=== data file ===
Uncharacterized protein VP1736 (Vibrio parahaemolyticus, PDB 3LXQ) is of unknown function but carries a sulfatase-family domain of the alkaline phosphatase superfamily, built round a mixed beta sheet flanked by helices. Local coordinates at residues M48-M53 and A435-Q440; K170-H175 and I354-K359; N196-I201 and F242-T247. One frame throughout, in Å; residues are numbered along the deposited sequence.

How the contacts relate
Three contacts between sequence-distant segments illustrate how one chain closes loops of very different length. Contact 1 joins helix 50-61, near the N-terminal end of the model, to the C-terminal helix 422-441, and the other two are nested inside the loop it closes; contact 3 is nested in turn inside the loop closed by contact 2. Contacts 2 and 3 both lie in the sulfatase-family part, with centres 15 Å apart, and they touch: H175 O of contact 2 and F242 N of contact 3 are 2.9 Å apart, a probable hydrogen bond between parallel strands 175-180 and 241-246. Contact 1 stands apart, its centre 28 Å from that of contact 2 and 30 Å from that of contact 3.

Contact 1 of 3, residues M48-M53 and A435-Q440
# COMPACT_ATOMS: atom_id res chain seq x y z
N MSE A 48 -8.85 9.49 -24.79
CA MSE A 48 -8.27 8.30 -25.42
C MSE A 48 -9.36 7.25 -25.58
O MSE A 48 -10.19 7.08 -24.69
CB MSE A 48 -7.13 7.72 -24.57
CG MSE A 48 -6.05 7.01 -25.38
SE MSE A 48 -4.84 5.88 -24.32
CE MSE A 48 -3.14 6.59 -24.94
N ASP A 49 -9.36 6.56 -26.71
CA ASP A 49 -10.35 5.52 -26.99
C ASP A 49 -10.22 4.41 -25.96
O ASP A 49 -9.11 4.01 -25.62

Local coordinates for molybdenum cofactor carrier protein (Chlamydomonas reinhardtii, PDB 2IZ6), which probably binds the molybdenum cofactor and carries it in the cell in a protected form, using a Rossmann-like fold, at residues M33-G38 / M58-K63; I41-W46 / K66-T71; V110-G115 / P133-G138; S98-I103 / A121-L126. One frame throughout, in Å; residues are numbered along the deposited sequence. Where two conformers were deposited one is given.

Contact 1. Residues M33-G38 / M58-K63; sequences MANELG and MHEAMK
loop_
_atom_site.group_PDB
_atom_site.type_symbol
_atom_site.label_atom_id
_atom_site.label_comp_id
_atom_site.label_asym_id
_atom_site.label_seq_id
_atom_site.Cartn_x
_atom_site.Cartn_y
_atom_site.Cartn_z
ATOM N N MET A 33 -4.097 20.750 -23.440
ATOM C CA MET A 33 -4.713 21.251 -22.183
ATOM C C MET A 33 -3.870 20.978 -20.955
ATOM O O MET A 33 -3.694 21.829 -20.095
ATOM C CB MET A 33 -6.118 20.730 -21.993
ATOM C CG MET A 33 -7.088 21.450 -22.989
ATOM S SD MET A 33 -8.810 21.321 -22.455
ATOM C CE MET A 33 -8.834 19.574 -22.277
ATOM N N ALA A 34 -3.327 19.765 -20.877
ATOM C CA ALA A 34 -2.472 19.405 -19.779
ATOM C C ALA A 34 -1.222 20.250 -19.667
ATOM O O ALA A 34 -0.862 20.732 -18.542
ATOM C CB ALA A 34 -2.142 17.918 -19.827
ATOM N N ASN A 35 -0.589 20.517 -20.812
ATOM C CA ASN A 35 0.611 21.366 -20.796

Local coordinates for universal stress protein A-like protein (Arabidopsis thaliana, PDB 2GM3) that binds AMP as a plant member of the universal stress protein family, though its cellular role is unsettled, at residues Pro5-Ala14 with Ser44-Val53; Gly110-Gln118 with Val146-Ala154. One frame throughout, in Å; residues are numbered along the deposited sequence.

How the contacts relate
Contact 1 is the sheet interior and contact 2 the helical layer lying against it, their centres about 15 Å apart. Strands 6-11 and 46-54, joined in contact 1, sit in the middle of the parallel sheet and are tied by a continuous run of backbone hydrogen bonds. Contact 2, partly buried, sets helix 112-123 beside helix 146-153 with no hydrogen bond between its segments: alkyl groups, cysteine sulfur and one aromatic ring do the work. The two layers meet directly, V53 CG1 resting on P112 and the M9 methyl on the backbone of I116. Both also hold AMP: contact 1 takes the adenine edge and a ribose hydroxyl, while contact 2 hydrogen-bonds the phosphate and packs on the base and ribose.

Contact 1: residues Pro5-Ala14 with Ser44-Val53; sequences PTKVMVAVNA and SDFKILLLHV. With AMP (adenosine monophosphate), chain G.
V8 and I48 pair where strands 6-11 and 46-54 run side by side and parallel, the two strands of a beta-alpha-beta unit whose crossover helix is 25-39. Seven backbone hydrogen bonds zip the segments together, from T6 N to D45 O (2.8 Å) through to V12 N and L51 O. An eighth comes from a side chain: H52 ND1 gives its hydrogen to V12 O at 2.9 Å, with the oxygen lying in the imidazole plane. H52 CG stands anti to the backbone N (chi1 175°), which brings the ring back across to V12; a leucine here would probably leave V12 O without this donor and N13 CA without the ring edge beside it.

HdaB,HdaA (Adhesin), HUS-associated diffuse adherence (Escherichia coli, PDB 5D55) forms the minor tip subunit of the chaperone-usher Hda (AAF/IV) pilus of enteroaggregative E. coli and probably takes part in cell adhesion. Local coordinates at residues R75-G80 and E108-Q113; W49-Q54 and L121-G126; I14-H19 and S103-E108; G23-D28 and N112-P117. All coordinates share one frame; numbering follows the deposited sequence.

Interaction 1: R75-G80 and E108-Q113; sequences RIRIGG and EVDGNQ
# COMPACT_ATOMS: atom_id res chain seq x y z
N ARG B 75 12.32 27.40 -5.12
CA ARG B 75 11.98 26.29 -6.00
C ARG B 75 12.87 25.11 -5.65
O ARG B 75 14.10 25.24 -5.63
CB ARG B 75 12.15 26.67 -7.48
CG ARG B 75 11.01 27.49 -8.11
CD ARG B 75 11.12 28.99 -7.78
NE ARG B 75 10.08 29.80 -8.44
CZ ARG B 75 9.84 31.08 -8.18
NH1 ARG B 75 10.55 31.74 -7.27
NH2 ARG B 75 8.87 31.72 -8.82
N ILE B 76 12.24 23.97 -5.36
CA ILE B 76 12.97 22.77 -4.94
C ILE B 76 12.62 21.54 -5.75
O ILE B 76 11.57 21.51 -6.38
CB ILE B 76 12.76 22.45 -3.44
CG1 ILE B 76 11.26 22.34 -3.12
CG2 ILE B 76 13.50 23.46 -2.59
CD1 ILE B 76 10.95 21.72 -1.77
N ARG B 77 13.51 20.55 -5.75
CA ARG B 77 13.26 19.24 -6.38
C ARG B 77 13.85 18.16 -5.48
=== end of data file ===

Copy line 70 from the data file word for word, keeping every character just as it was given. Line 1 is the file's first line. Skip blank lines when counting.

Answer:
CG2 ILE B 76 13.50 23.46 -2.59